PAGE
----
Such accountability must be guaranteed by enactment of primary legislation in the aviation sector, mindful of the adage that a chain is only as strong as its weakest link. I believe that the Legal Draughtsman’s Office will take an inordinate amount of time to deliver this guarantee, amongst other things.

There is also the matter of establishing an effective regulatory framework with CAASL to monitor technical/safety and economic performance of the aviation sector, and compliance with International Civil Aviation Organisation (ICAO) obligations, Standard and Recommended Procedures (SARPs), and policy guidance.

In my opinion CAASL is not yet capable of that. In a combined operation such as this, IATA stipulates “Awareness and mitigation of potential conflicts of interest inherent in the regulatory framework or ownership and operating model through clear separation of powers, for example conflicts between economic oversight and shareholding arrangements, and separation of regulatory and operational functions”.

So, it is not an ‘open-and-shut case’, as Fernando believes. It is complex. His optimism is amazingly unrealistic, to say the least.

Remember, certification of aerodromes by the technical/safety regulator under ICAO requirements will continue to be carried out by CAASL as at present. According to the Organisation of Professional Associations (OPA), report Sri Lankan regulators tend to be more “obstructive” than “facilitative” when it comes to certification. CAASL needs to be revamped for greater efficiency.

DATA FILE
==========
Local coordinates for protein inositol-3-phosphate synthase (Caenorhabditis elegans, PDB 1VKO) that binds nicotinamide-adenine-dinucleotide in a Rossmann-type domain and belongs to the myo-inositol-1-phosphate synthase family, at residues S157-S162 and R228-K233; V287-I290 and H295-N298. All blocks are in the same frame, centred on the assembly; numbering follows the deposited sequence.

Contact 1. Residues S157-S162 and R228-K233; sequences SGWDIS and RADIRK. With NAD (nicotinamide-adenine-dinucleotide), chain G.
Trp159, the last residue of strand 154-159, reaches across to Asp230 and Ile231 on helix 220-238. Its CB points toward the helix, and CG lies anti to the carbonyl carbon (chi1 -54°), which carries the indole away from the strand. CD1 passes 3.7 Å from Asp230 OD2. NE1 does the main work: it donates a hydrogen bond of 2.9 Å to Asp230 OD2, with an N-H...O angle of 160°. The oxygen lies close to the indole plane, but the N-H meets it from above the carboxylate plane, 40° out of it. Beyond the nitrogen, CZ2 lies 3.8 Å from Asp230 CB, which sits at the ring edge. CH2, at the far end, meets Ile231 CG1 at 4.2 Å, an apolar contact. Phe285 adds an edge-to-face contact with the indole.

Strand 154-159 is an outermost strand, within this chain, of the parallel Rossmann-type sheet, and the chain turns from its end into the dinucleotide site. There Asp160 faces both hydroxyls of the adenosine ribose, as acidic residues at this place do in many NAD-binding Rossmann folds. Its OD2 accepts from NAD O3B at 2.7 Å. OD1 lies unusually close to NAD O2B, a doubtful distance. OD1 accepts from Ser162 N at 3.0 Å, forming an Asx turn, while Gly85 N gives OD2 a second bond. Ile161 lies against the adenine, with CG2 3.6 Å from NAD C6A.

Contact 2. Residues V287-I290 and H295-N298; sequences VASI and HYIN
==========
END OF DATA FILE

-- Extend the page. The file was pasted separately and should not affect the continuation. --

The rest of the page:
Other refinements involve the independence of regulatory authority (CAASL) from government, and striving for separation of economic regulation from technical/safety regulation. CAASL was formed under the ‘Private Companies Ordinance’ but unfortunately it has drifted back to conducting its business as a regular government office, with political interference and all.

Besides, it is vital to establish an Aircraft Accident Investigation Authority, preferably independent of the CAA. Annex 13 to the ICAO convention says: “The State shall establish an accident authority that is independent of the aviation authorities and other entities that could interfere with the conduct or objectivity of an investigation.”

That, I believe, is what ‘checks and balances’ are about.

Meanwhile, the silence of the Aviation Minister is deafening.

The proposed ‘Indian involvement’ is a sad state of affairs when we have aviation experts in this country who have retired from careers in many parts of the world, and are now capable of sharing their knowledge and experience to good effect.

There is already an Indian-managed flying school at Ratmalana catering to Indian students. Maybe the camel has already put its head in the tent, and only money will talk.

GUWAN SEEYA